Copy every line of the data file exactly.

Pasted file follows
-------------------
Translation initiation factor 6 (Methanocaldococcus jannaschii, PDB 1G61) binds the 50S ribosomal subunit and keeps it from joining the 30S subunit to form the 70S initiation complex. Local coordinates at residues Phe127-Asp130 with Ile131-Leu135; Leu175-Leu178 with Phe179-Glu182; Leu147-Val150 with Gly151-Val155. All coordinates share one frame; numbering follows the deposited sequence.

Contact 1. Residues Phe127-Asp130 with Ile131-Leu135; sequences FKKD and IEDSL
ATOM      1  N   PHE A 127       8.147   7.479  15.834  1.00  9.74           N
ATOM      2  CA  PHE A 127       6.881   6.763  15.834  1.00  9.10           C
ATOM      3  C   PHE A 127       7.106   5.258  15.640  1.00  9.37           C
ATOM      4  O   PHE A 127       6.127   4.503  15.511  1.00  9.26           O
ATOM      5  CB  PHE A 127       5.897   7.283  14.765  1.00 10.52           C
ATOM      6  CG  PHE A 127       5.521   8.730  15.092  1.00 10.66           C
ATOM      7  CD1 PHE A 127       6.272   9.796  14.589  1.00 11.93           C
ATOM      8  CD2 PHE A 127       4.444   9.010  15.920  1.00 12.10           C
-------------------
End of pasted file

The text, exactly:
Translation initiation factor 6 (Methanocaldococcus jannaschii, PDB 1G61) binds the 50S ribosomal subunit and keeps it from joining the 30S subunit to form the 70S initiation complex. Local coordinates at residues Phe127-Asp130 with Ile131-Leu135; Leu175-Leu178 with Phe179-Glu182; Leu147-Val150 with Gly151-Val155. All coordinates share one frame; numbering follows the deposited sequence.

Contact 1. Residues Phe127-Asp130 with Ile131-Leu135; sequences FKKD and IEDSL
ATOM      1  N   PHE A 127       8.147   7.479  15.834  1.00  9.74           N
ATOM      2  CA  PHE A 127       6.881   6.763  15.834  1.00  9.10           C
ATOM      3  C   PHE A 127       7.106   5.258  15.640  1.00  9.37           C
ATOM      4  O   PHE A 127       6.127   4.503  15.511  1.00  9.26           O
ATOM      5  CB  PHE A 127       5.897   7.283  14.765  1.00 10.52           C
ATOM      6  CG  PHE A 127       5.521   8.730  15.092  1.00 10.66           C
ATOM      7  CD1 PHE A 127       6.272   9.796  14.589  1.00 11.93           C
ATOM      8  CD2 PHE A 127       4.444   9.010  15.920  1.00 12.10           C